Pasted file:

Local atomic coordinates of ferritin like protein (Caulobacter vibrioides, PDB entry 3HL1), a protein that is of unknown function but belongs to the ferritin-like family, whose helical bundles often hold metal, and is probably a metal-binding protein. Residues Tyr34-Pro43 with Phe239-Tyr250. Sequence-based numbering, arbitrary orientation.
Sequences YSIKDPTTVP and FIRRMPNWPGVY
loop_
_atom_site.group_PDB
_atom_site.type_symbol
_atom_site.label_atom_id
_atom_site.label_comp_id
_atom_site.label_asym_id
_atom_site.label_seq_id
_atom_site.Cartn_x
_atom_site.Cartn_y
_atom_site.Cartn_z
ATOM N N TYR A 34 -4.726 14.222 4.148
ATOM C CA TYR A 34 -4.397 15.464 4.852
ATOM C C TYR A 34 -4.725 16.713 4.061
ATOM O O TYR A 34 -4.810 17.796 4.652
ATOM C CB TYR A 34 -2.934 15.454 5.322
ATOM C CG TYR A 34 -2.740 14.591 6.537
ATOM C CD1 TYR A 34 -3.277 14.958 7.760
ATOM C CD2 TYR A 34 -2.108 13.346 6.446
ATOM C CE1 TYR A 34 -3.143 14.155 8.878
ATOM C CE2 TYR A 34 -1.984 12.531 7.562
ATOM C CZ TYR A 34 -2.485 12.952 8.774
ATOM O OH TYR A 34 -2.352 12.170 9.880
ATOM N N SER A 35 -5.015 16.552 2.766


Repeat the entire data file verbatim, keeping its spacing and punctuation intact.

Local atomic coordinates of ferritin like protein (Caulobacter vibrioides, PDB entry 3HL1), a protein that is of unknown function but belongs to the ferritin-like family, whose helical bundles often hold metal, and is probably a metal-binding protein. Residues Tyr34-Pro43 with Phe239-Tyr250. Sequence-based numbering, arbitrary orientation.
Sequences YSIKDPTTVP and FIRRMPNWPGVY
loop_
_atom_site.group_PDB
_atom_site.type_symbol
_atom_site.label_atom_id
_atom_site.label_comp_id
_atom_site.label_asym_id
_atom_site.label_seq_id
_atom_site.Cartn_x
_atom_site.Cartn_y
_atom_site.Cartn_z
ATOM N N TYR A 34 -4.726 14.222 4.148
ATOM C CA TYR A 34 -4.397 15.464 4.852
ATOM C C TYR A 34 -4.725 16.713 4.061
ATOM O O TYR A 34 -4.810 17.796 4.652
ATOM C CB TYR A 34 -2.934 15.454 5.322
ATOM C CG TYR A 34 -2.740 14.591 6.537
ATOM C CD1 TYR A 34 -3.277 14.958 7.760
ATOM C CD2 TYR A 34 -2.108 13.346 6.446
ATOM C CE1 TYR A 34 -3.143 14.155 8.878
ATOM C CE2 TYR A 34 -1.984 12.531 7.562
ATOM C CZ TYR A 34 -2.485 12.952 8.774
ATOM O OH TYR A 34 -2.352 12.170 9.880
ATOM N N SER A 35 -5.015 16.552 2.766